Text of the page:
Heat can do a lot for a processor; it can reduce its life, damage transistors, burn up parts, and/or even kill it. So you know heat is a processor's worst enemy and you want to know what you can do about it. There are many things you can do to reduce heat, the best way being to not overclock your processor; but what fun is making a computer unless you push it to it's limits? Not overclocking is out of the question so the only viable alternative is to put a damn good cooler on the sucker. Fortunately over the past 2 years, processor fabrication has become more advanced in terms of manufacturing techniques to improve speed and size. The small die, L2 cache, etc… all that good stuff can lead to more heat than ever before. Remember the old days when you didn't even need active cooling on the old Pentium? Well, that day is gone and will never come back because processors are much more advanced than they used to be. That means from now on, there will be more heat and better coolers to dissipate it. Phew, enough with the rant.
As heat concerns grow with processor advancement, cooling methods advance alongside it. If I open up a Pentium 200 machine, I see a .5-inch high heatsink with maybe a small fan, I open up a 486 and that shrimp doesn't even need a cooler! Then I open my 550E @ 733 and see the monstrosity that is the S370 Alpha. The Pentium IIIE's will not run period with a puny .5" heatsink... you NEED a huge HSF. The HSF business has grown because of the need for better HSF's on our processors. Remember a couple of years back when you could go to your local Radioshack and pick up any old generic heatsink and slap it on? No one cared who made the heatsink and no one cared if it was generic becuase they all performed and looked the same. The point I'm trying to make here is that at this age of speed and overclocking, brand matters. New companies come out with dazzling products that are then matched by old companies with their new products, then the new company released another one, then the old beats that too.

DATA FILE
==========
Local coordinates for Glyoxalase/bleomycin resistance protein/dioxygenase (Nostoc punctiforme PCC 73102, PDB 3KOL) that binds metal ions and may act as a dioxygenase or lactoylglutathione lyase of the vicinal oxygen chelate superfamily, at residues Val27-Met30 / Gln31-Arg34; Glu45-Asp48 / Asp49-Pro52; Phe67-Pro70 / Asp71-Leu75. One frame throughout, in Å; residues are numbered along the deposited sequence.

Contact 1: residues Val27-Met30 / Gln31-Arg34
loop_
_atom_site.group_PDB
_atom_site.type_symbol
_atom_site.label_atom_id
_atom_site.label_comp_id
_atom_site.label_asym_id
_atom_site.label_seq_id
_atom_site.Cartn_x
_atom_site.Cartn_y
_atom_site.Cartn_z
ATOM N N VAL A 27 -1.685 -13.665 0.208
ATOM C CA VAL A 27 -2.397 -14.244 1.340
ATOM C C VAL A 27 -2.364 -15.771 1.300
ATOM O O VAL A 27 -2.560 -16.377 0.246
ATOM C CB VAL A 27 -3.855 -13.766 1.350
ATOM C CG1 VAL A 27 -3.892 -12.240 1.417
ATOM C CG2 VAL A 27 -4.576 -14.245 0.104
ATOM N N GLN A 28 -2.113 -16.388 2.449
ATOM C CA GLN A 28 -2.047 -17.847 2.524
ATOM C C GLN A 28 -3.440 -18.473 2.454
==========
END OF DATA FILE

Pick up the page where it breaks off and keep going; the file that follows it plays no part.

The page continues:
It's all competition and if you remember the equation, competition = better and cheaper products (the Intel/AMD theory). Today, people ask for specific heatsinks, they even know the model numbers, size, etc… HSF's can either be a launch point of your overclocking adventure or your endpoint. If yours isn't good enough, you wont go anywhere. If it is good enough, you will… easy as that. HSF's are now more than just a piece of steel you get at Radioshack for $10, it's an industry by itself, larger than ever that is making quality coolers which weren't even dreamt of a couple years back. The next generation coolers almost have a cult following similar to that of Intel and AMD processors, people swear to one brand and detest it's competitors. There is a lot of money in this as computer sales skyrocket. Whenever there is money to be made, we see a giant and it's competitor dueling for the championship and today we will review a product from the giant known as Alpha Novatech.